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'''Edited by''' ''[mailto:aortiz@ballotpedia.org Al Ortiz]''
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'''Edited by''' ''Al Ortiz''
  
 
The floodgates have been opened. Following the one certification in [[The Tuesday Count: A west coast state shakes up certified measure total|last week's report]], the Tuesday Count lunged upwards by 5 ballot measures, inflating the count to [[2012 ballot measures|66 ballot measures in 25 states.]]  
 
The floodgates have been opened. Following the one certification in [[The Tuesday Count: A west coast state shakes up certified measure total|last week's report]], the Tuesday Count lunged upwards by 5 ballot measures, inflating the count to [[2012 ballot measures|66 ballot measures in 25 states.]]  

Revision as of 16:07, 5 May 2014

February 21, 2012

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Edited by Al Ortiz

The floodgates have been opened. Following the one certification in last week's report, the Tuesday Count lunged upwards by 5 ballot measures, inflating the count to 66 ballot measures in 25 states.

One of those ballot measures was in Oklahoma, and dealt with the state parole process. The certified legislative referral would remove the Oklahoma Governor from the parole process in the state. According to reports, the proposal's author was House Speaker Kris Steele. The bill's formal title in this year's state legislative session was Senate Joint Resolution 25.

The state House of Representatives passed the proposal on February 14 with a vote of 81-7. The measure had been previously passed by the Oklahoma State Senate, making the House vote the final legislative passage needed for ballot access.

The New Mexico Legislature had one of the shortest state legislative sessions this year, lasting about only one month. During that time though, the ballot in the southwest state got a little spicier with the addition of four LRCAs.

Three of the four relate to the state Public Regulation Commission, albeit in different ways.

The first measure would raise the qualifications required to be public regulation commissioner. Reports stated that legislative supporters were unsatisfied with the qualifications required to become a commissioner.

Next, a measure was passed to the ballot that would remove the job of chartering corporations from the Public Regulations Commission to the New Mexico Secretary of State. The last measure dealing with the state PRC would remove the insurance division from the Public Regulations Commission, and make it an independent entity.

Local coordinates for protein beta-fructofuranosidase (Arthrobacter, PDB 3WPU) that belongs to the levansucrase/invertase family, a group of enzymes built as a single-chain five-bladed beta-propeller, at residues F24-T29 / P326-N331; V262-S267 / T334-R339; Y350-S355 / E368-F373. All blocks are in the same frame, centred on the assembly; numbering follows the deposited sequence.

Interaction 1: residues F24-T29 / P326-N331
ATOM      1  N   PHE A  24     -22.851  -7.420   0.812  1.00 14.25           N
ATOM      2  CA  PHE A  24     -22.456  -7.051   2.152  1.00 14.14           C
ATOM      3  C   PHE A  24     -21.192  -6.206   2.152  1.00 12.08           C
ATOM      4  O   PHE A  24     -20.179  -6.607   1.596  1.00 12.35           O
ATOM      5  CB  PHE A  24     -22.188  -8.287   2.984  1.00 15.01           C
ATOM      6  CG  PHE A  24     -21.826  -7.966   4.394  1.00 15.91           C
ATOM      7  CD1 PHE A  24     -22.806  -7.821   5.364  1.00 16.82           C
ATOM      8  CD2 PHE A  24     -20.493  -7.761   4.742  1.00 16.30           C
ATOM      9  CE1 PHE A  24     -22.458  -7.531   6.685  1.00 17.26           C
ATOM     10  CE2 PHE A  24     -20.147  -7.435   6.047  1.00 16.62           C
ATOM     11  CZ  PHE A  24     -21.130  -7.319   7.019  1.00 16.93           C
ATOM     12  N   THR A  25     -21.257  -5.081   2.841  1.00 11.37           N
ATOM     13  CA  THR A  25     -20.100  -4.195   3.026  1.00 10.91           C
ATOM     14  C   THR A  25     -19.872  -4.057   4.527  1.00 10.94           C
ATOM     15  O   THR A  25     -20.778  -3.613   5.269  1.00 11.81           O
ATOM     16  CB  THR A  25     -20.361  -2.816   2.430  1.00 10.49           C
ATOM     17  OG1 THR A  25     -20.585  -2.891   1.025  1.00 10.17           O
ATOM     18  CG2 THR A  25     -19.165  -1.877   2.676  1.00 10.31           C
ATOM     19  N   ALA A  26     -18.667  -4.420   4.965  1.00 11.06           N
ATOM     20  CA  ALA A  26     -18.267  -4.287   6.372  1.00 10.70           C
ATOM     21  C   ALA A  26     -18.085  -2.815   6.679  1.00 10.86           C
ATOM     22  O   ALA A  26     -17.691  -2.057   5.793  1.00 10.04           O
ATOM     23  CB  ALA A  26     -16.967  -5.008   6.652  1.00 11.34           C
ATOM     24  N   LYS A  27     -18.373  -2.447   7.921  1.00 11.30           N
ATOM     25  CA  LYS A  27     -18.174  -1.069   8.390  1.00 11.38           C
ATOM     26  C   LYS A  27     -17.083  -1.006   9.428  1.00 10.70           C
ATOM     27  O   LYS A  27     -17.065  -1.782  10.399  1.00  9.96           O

The fourth ballot proposal of the group would make the office of state public defender separate from the state government.

Moving on from this week's certifications, and only one state over from New Mexico, two recent 2012 legislative ballot proposals in Arizona could have a long-term impact on state elections.

Featured campaign quotes:
Oklahoma SQ 762 - Support
Speaker of the State House Kris Steele
Letting the governor focus on parole recommendations for violent crimes is a critical component of Oklahoma’s recent progress to build a stronger, more effective criminal justice system.[1]

Oklahoma SQ 762 - Opposition
State Representative Jason Murphey
When you take the governor out of [the parole] process [for non-violent crimes] the people of Oklahoma have no one to hold accountable...[1]

The first one addresses the issue of taxes on the statewide ballot, which could create even more heat under the desert sun. The measure was introduced by State Rep. David Stevens, among others, who seek to require that any tax hike proposed in the state be only approved by a 2/3rds vote of the public. The bill's formal title in session is HCR 2043.

The second proposal was filed to change an aspect of initiative rules. The measure would mandate that re-authorization votes take place regarding ballot initiatives. The measure was introduced, according to reports, because of concerns that after time passes, initiatives that commit money to certain uses will stay in place after they no longer serve their initial intended use. In order to overturn a voter-approved initiative, legislature must approve to do so with a three-fourths vote.

While legislative referrals dominated ballot question news, last week supporters of the Colorado Marijuana Legalization initiative turned in the additional signatures needed to make the ballot. Signatures are awaiting verification, but reports out of the state suggest that the approximately 12,000 additional signatures could help them reach the ballot.